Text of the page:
★★★☆☆ Lupe Fiasco’s career has been tumultuous in recent months; after a series of tweets in response to his ostensibly anti-Semitic lyrics and talks of an early retirement in 2016, the Chicago rapper cancelled the release of two upcoming studio albums. Luckily for his fans, however, Lupe Fiasco has finally dropped the first of three albums to come: “DROGAS Light,” a passionate and experimental — though at times uneven — creation. Composed of 14 tracks and clocking in at just over an hour, “DROGAS Light” is Lupe Fiasco’s attempt to both refine his signature sound and maintain his trademark focus on personal and social themes. In his anticipation of critical response to “DROGAS Light,” Lupe Fiasco released his own review of the album on Twitter, deeming it “the only review of #DROGASLight that matters.” In his evaluation, the rapper self-effacingly rates his latest work at a mere seven out of 10, describing it as “somewhat of a mixed bag.” Still, Lupe Fiasco argues that his new music reflects clear improvement from his 2011 release, “LASERS,” and says that it “possesses … classic Lupe direct social commentary and imaginative storytelling.” Lupe Fiasco’s review, although unquestionably subjective, is not far off the mark. “DROGAS Light” certainly has its merits — yet its overall effect is decidedly more mixed. The album opens with “Dopamine Lit (Intro),” a brief and instantly catchy introduction with a vigorous beat. Its lyrics are relatively simple and repetitive, yet there are still a few moments in which Lupe Fiasco’s clever lyricism shines through: “Try Containment Unit, the walls, they can’t fit us / Who theGhostbusters gon’ call to come get us?” Though “Dopamine Lit” is not Lupe Fiasco’s most complex composition, it effortlessly transitions listeners into an energetic album. Following “Dopamine Lit” is “NGL,” one of the album’s most forceful tracks. Featuring Ty Dolla $ign and recorded over a backtrack with an incredibly strong beat, “NGL” is instrumentally powerful, yet also manages to highlight guest artist Ty Dolla Sign’s intricately layered vocals. Though “NGL” draws listeners in with its hook, its thematic message is just as compelling. The track emphasizes the necessity of being conscious of the world one lives in, drawing from Lupe Fiasco’s experiences growing up as a black male. Lupe Fiasco makes reference to the inequitable U.S. justice system, rapping, “Disproportionate convictions / Especially when it come to our case (our case) / You seen the movie, they killed the n–––a / Why you still wanna be like Scarface?” At the end of the song, the instrumental backtrack tapers off altogether, letting Lupe Fiasco and Ty Dolla Sign’s impassioned lyrics truly take center stage. “NGL” is not the only track that benefits from the appearance of a guest artist. Other featured artists on the album include Bianca Sings, Gizzle, Rondo, Simon Sayz, Victoria Monét, Salim, Jake Torrey, RXMN, Rick Ross and Big K.R.I.T., the latter two making appearances on “Tranquillo.” The song is already a fan favorite, with the interplay between its cascading, ethereal instrumentals and distinctive vocals. The lyrics of “Tranquillo” are pure poetry, with Lupe Fiasco rapping “I will pursue felicity, find value in simplicity / Altruism and empathy will be the first thing extended to my enemy / Clarity will be the trademark of my friendships.” Despite the wide array of guest artists, Lupe Fiasco still holds his own while solo; “Promise” is a prime example. Although more one-dimensional than the preceding tracks, “Promise” is a fun, easy listen that subtly builds a sense of tension with its string instrumentals. While it has its fair share of standout tracks, “DROGAS Light” could benefit from a more filtered approach. Tracks like “Jump,” featuring Gizzle, and “City of the Year,” featuring Rondo, sound over-produced and overwhelm the listener with less harmonious elements. Other tracks on “DROGAS Light” simply feel as though they do not belong. “Wild Child,” featuring singer Jake Torrey, has the feel of an indie-pop song, with a romantic, acoustic hook. Though it is by no means unenjoyable, “Wild Child” contributes to the album’s overarching feel of disjointedness. In a similar sense, “Pick Up the Phone” sounds entirely out of place on the album, like a pop-rock anthem intercut with Lupe Fiasco’s rap verse. As a result, it feels as though Lupe Fiasco is interrupting guest artists on his own album. “It’s Not Design,” featuring Salim, is another case of Lupe Fiasco’s music completely flipping genres — to retro funk, in this case. The groovy track is yet another departure from Lupe Fiasco’s characteristic heavy rap sound that fans have grown to love. In fact, as listeners will find, the album continually devolves in random directions as it progresses, despite a strong start. Whether “DROGAS Light” is indeed a refinement from Lupe Fiasco’s 2011 and 2015 albums — “LASERS” and “Tetsuo & Youth,” respectively — remains to be seen. Despite Lupe Fiasco’s insistence that his latest work is more successful, both past albums were more effective in creating cohesive listening experiences. “DROGAS Light” finds some success in its experimental forays, but sounds as though Lupe Fiasco was not quite committed to his musical agenda. Lupe Fiasco’s self-assessment may seem like a humorous antic, but serves to deliver a surprisingly insightful look at highlights and drawbacks of his latest work. “DROGAS Light” is, as he hoped, high-concept and thought-provoking; it just needs editing.The post Album Review: ‘DROGAS Light’ appeared first on .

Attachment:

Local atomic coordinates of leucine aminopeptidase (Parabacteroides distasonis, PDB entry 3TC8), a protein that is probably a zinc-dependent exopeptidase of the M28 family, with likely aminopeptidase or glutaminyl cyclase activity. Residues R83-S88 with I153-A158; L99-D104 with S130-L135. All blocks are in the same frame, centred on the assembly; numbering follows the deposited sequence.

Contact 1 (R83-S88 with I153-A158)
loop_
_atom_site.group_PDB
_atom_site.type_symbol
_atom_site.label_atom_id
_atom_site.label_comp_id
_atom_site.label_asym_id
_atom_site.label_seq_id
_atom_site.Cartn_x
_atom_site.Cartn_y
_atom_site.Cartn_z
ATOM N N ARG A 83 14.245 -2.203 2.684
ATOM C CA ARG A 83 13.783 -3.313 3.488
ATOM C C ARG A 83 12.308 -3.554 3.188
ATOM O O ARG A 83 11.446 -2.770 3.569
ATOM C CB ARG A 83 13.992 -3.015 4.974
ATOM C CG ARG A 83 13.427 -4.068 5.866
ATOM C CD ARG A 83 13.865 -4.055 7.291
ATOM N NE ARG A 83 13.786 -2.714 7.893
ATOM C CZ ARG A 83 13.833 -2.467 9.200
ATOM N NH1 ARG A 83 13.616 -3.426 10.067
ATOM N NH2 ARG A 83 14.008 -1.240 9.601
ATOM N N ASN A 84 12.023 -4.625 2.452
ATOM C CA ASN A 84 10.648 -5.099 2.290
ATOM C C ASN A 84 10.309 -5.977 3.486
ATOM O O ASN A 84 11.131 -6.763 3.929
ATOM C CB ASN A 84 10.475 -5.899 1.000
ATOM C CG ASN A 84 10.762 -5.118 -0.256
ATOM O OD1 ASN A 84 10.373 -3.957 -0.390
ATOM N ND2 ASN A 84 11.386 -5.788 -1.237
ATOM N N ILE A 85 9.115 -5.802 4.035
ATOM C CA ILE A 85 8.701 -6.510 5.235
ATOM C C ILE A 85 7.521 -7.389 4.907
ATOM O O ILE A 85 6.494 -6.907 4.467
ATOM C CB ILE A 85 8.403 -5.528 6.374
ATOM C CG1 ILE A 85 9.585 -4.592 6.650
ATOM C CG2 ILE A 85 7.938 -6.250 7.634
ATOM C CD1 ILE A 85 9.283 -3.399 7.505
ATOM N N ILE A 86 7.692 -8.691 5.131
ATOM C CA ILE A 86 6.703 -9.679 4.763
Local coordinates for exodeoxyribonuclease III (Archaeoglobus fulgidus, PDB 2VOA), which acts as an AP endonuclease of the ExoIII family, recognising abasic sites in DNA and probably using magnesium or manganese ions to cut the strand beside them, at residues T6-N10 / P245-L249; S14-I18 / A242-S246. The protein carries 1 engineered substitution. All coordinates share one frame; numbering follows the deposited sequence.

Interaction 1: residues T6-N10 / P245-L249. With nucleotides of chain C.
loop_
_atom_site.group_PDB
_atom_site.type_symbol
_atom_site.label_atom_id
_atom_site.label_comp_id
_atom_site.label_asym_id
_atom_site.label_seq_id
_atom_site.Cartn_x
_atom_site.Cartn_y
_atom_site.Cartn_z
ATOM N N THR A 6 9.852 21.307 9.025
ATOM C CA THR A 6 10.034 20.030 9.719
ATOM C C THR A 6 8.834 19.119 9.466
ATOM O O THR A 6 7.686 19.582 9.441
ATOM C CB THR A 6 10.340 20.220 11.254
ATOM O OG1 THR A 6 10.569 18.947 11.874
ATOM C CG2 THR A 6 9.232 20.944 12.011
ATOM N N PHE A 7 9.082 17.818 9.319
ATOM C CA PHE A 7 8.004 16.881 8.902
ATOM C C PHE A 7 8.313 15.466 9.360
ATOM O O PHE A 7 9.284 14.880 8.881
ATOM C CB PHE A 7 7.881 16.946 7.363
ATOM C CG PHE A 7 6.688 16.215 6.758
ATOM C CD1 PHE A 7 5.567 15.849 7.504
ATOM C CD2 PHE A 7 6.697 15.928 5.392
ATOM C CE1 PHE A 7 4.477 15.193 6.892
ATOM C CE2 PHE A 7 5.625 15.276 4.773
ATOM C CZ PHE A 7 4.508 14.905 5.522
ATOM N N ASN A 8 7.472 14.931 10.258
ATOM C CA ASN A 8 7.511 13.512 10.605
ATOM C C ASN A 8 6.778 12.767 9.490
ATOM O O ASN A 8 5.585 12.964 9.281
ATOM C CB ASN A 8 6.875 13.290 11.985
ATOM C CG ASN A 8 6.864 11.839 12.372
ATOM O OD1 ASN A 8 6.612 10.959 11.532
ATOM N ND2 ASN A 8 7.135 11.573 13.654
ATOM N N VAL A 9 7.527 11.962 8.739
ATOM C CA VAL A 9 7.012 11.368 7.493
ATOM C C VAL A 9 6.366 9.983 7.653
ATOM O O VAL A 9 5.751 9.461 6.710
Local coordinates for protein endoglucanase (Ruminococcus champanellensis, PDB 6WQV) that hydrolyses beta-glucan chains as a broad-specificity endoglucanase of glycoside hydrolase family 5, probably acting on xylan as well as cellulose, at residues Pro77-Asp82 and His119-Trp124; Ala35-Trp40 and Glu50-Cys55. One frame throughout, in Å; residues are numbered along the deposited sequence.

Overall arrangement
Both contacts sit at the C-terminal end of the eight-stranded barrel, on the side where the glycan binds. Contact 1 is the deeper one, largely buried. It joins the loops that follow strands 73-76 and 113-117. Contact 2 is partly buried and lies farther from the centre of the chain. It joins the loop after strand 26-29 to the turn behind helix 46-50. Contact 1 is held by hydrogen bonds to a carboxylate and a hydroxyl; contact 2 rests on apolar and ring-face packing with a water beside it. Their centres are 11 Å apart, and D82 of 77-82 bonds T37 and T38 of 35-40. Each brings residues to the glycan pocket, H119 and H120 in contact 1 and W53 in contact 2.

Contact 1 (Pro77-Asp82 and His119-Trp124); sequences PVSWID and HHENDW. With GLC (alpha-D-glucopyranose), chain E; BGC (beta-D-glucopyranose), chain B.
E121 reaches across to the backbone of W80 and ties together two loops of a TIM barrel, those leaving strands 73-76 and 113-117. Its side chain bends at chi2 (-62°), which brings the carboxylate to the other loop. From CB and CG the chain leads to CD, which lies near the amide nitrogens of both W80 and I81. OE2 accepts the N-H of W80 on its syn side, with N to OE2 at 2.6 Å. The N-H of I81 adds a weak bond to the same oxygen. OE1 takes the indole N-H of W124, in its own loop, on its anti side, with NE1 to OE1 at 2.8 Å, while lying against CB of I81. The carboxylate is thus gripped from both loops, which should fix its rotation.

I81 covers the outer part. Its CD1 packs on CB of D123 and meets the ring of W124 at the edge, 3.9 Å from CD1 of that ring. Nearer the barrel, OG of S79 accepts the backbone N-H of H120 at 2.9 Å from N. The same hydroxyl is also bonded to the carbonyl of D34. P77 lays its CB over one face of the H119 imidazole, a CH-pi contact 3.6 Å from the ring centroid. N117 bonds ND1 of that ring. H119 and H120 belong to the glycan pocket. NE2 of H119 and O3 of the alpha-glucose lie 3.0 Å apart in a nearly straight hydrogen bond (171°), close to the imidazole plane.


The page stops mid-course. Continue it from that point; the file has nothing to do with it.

|Crumbling Character: A Gentrified GeorgetownThe Hoya / 3 d. 4 h. 23 min. ago more|